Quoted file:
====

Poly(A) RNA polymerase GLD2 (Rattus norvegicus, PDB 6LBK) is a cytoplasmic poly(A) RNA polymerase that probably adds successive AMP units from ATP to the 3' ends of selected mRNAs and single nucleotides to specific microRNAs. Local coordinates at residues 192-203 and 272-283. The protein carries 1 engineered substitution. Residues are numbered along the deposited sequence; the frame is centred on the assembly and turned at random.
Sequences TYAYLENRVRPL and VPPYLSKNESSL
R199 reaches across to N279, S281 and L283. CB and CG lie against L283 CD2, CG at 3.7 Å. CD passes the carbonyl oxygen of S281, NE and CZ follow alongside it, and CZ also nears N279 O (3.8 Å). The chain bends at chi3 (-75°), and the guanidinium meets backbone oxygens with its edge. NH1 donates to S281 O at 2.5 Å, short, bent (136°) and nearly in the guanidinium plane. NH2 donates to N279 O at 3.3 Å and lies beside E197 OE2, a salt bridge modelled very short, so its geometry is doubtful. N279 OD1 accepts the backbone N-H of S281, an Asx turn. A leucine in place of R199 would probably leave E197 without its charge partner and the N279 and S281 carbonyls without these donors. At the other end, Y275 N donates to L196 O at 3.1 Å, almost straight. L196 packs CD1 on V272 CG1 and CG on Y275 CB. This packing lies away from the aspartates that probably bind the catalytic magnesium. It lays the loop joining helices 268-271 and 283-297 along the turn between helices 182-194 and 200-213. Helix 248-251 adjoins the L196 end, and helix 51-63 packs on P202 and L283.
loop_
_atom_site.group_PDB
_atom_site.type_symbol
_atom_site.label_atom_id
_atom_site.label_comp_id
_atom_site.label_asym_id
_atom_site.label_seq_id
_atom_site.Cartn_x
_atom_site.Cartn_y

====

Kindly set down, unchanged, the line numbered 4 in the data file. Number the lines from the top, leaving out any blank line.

loop_